Canadian soldiers tell stories of what happens when they wear their uniforms in public these days – the free coffees at Tim Hortons, a handshake in the grocery store aisle, a "thanks for your service," from a stranger on the bus. It has not always been this way, but the Afghanistan war and all those grim processions making their way down the Highway of Heroes woke a nation to the danger its troops were braving, following orders into war. A uniform in a public place became a reminder of that sacrifice, a source of renewed pride. When Canada's military force was told, this week in a flurry of orders to wear their uniforms only on military property and not in public places, soldiers obeyed. But they did not like it.
"A uniform is everything to a soldier – it identifies us to other nations, to the people of our own country. Nobody wanted to take [it] off," Chief Warrant Officer Bradley Montgomery said at CFB Gagetown in New Brunswick. "We are not hiding from anything. But at the same time, if the uniform has become a target, we probably shouldn't have it right there in the community, where civilians are present also."
Still, this is when soldiers most want to be visible, standing guard on home soil against a threat that has taken two of their own, and was targeted specifically at them. It is what Corporal Nathan Cirillo had volunteered to do – stand guard most conspicuously in his dark dress uniform, stiff-backed and still at the Tomb of the Unknown Soldier – and it is why a gunman shot and killed him on Tuesday morning at Ottawa's War Memorial. The same for Warrant Officer Patrice Vincent, who after 28 years of service was purposely run down by a car just because he happened to be wearing his uniform in a shopping mall parking lot in Quebec.
After these incidents, security tightened on bases, headquarters began considering a new uniform policy, and soldiers were warned to be "vigilant." Canadian troops are not supposed to have to watch their backs at home, yet now they must.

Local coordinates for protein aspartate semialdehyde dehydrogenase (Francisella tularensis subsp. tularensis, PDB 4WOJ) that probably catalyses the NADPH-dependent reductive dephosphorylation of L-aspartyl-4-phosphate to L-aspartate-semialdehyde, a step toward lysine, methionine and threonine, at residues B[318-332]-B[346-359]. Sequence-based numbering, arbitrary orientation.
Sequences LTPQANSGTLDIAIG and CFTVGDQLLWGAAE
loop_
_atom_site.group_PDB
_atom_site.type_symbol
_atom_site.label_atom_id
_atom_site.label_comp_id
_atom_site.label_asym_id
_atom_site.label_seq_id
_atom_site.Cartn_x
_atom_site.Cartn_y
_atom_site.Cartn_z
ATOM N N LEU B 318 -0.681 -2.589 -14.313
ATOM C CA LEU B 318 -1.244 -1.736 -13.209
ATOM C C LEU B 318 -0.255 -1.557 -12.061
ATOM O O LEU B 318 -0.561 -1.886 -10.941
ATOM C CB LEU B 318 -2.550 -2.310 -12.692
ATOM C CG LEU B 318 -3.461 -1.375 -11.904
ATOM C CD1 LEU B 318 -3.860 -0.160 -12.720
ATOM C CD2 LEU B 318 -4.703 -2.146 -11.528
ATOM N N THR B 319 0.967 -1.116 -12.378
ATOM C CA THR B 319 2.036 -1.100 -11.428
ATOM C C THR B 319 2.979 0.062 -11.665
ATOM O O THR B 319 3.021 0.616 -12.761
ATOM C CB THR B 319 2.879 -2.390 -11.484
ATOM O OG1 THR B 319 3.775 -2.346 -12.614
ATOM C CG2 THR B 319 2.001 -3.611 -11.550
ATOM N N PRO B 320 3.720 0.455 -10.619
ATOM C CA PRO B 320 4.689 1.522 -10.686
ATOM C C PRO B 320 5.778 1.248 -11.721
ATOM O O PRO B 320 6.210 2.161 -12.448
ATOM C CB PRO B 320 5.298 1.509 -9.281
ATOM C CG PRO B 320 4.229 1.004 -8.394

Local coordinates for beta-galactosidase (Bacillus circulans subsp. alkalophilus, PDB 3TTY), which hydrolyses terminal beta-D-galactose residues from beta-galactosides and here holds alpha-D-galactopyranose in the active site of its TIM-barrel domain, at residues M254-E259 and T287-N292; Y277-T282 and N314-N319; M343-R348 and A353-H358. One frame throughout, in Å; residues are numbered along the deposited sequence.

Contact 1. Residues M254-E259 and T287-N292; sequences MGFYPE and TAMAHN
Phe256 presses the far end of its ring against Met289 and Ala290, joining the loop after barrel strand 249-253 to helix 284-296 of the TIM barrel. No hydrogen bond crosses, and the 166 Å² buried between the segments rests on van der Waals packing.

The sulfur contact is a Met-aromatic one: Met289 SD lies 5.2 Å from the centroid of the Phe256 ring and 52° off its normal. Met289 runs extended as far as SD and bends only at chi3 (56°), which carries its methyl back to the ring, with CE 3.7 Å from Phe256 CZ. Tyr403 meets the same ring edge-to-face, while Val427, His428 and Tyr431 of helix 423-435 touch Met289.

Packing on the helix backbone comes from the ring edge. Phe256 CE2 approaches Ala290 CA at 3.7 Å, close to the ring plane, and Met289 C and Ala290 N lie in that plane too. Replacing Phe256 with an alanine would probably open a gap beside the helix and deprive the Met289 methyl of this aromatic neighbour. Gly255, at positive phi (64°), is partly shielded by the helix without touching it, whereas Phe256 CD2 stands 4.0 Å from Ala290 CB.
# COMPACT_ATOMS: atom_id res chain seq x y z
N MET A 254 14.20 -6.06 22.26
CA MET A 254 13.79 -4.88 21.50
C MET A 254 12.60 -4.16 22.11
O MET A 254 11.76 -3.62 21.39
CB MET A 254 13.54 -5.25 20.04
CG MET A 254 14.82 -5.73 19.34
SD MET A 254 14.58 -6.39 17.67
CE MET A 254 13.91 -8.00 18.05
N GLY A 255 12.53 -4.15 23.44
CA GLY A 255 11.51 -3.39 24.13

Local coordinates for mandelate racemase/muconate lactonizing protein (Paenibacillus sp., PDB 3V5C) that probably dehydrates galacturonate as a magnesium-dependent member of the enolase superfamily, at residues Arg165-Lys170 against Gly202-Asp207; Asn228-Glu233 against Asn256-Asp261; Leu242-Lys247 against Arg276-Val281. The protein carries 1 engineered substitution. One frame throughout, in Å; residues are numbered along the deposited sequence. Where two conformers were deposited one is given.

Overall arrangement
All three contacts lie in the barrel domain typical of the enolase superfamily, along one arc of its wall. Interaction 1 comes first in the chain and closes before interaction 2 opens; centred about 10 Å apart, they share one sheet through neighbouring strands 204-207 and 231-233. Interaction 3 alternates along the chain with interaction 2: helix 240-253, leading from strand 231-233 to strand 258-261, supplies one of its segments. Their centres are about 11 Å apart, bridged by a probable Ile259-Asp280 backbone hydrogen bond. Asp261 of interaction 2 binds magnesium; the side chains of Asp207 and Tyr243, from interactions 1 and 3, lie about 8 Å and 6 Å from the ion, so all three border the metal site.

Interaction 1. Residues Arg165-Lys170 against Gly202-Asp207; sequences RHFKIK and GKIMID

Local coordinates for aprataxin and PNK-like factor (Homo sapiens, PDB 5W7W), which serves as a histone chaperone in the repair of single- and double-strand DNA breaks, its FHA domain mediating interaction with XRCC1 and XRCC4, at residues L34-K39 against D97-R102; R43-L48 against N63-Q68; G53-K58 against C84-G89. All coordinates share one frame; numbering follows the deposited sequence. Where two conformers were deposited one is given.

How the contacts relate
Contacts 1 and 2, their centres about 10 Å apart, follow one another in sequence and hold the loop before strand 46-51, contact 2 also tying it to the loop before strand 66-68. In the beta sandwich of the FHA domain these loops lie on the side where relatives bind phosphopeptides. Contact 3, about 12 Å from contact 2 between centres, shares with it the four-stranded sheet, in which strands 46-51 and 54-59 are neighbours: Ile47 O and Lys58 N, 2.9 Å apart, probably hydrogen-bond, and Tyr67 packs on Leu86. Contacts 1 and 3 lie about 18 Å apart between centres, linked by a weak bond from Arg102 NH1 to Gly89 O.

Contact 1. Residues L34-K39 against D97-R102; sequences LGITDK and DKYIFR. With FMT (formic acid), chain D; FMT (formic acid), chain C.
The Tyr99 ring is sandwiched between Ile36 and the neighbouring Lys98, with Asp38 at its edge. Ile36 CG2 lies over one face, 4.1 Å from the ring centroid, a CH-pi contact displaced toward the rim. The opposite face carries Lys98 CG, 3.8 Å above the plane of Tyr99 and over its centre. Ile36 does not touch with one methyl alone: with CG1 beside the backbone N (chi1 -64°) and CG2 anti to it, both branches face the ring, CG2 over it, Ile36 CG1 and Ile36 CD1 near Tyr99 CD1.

"How do you fight against someone in a parking lot?" asks CWO Montgomery, who compares the situation to what soldiers faced day after day in Afghanistan. "It was normal not to see your enemy. This is just readjusting back into that mind frame."
He used to tell his soldiers to know their battle space like their backyard. "When you walk out your backdoor, you know when someone stole your lawn chair, or your patio table has flipped over. And right now, that's what we're telling our soldiers. If something is out of place, you need to report it."
But in communities where soldiers are used to being approached by strangers, who will count as out of place? One veteran of the regular force, now a reservist, admitted this week that, when a stranger came up to shake his hand on Wednesday at a Halifax gas station, he tensed up for an instant, senses sharpened the way they were on his combat missions overseas. "You get home, you figure you're safe, and you turn that off," he said.
Finding the balance between vigilance and paranoia is tricky, suggested Master Warrant Officer Cindy Marche at CFB Edmonton. But her training has also kicked in – to be more alert to abandoned bags, the out-of-place person. "It's automatic. But now I am focused on it. It's not in the background." Still, she says, "I try not to be over-thoughtful, because I don't want to think in terms of stereotypes, looking at someone the wrong way."
Families of military personnel are also struggling with a new shift in thinking, in which attacks happen too close to home. "It shook something very deep inside of me to realize that he could be a target in his own country," said one military spouse in Ottawa, who asked not to be identified to protect her husband. "We have lost something that we will never be able to replace again. That sense of being safe at home. We all buckled a little when this happened, and then you get up and keep going."
Carrying on has meant extra precautions – at CFB Gagetown, for instance, since the attacks, the morning wait to enter the base sometimes extended for four hours, creating traffic jams in town. CWO Montgomery says he checks the locks on his doors at home more than ever, worried about his family's safety. And even while they chafed at limitations on wearing the uniform, several soldiers agreed the move was a smart one to protect civilians.
"I have been wearing it for so long, it's part of my skin," said MWO Marche. "It's part of me." On the other hand, she does not want to endanger families in public, she said. "It's hard on us. But it's not just for our protection, it's also protecting those who might be around us."
While he said he understands what is behind the new directive, Chief Warrant Officer Mike Davis at CFB Edmonton worries that changing behaviour too much will "empower whoever might be behind this."
But in the end, said retired Colonel Geordie Elms, the former commander of the Argyll and Sutherland Highlanders, Cpl. Cirillo's regiment, "soldiers are soldiers whether in uniform or not. It's not a costume. We are not going to run away from any threat."
On Wednesday, at the foot of the War Memorial, a group of young people stood in a cluster while the dignitaries paid respects, restless in civilian clothes, unidentifiable as the sentries who shared duties with Cpl. Cirillo. "We all want to be there in uniform," said 2nd-Lieutenant William McArthur of the Cameron Highlanders Regiment. "We all want to show that we are not afraid." As of Friday, the memorial guard was back on duty, standing guard, keeping vigilant.